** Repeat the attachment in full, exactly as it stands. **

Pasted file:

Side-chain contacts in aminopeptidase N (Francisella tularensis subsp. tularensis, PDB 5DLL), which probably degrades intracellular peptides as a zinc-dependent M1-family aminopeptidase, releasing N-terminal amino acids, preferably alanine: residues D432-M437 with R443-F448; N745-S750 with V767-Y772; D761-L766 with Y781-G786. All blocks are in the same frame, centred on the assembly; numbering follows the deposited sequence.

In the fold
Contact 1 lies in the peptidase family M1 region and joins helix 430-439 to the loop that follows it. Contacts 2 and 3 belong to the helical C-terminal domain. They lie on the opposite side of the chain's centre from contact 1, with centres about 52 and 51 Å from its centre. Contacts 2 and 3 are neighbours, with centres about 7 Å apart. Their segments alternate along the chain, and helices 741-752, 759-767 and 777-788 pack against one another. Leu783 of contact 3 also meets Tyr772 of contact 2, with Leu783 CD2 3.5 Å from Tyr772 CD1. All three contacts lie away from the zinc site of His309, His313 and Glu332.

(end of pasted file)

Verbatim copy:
Side-chain contacts in aminopeptidase N (Francisella tularensis subsp. tularensis, PDB 5DLL), which probably degrades intracellular peptides as a zinc-dependent M1-family aminopeptidase, releasing N-terminal amino acids, preferably alanine: residues D432-M437 with R443-F448; N745-S750 with V767-Y772; D761-L766 with Y781-G786. All blocks are in the same frame, centred on the assembly; numbering follows the deposited sequence.

In the fold
Contact 1 lies in the peptidase family M1 region and joins helix 430-439 to the loop that follows it. Contacts 2 and 3 belong to the helical C-terminal domain. They lie on the opposite side of the chain's centre from contact 1, with centres about 52 and 51 Å from its centre. Contacts 2 and 3 are neighbours, with centres about 7 Å apart. Their segments alternate along the chain, and helices 741-752, 759-767 and 777-788 pack against one another. Leu783 of contact 3 also meets Tyr772 of contact 2, with Leu783 CD2 3.5 Å from Tyr772 CD1. All three contacts lie away from the zinc site of His309, His313 and Glu332.